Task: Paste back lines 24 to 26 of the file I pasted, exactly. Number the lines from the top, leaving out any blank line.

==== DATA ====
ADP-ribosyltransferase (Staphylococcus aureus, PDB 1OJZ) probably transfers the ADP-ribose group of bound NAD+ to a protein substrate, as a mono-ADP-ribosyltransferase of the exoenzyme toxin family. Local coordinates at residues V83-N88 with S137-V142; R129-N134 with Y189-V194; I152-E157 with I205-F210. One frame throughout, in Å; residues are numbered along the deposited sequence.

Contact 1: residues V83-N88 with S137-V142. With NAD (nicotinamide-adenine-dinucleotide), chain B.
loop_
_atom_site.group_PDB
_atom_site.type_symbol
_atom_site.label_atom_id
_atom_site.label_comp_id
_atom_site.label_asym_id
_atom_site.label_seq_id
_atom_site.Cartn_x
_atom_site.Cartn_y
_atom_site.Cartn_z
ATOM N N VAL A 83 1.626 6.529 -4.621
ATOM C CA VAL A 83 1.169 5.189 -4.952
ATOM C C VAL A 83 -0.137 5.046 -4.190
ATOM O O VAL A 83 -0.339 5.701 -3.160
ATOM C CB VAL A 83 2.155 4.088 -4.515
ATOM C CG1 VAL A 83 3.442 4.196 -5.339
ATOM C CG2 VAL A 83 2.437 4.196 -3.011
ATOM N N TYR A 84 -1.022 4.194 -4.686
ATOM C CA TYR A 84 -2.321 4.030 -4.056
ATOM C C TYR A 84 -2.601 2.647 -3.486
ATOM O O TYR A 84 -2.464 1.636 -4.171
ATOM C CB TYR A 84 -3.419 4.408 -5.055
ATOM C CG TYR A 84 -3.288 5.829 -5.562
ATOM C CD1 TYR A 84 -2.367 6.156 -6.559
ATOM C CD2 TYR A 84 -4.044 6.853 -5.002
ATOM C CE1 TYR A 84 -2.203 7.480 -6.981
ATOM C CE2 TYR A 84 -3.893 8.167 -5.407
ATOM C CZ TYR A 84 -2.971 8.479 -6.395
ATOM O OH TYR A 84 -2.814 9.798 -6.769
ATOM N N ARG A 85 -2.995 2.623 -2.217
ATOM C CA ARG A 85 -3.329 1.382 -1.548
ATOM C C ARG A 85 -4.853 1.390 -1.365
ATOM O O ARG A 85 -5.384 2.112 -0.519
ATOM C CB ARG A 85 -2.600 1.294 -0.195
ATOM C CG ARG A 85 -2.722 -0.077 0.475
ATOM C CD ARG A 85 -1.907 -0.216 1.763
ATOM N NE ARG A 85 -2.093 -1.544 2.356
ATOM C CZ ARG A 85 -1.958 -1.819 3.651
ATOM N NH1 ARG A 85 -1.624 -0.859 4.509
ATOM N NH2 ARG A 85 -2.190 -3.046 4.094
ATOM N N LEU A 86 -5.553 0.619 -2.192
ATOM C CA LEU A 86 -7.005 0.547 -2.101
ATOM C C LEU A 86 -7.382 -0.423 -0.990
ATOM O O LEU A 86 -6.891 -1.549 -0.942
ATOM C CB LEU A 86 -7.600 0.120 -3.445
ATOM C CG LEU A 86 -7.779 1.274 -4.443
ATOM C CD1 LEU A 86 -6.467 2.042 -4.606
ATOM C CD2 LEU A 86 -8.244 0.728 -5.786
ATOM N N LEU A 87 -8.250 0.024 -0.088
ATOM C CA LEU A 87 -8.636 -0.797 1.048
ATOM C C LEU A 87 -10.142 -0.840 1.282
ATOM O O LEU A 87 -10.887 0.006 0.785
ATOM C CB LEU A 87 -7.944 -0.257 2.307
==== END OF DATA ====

ATOM C CB TYR A 84 -3.419 4.408 -5.055
ATOM C CG TYR A 84 -3.288 5.829 -5.562
ATOM C CD1 TYR A 84 -2.367 6.156 -6.559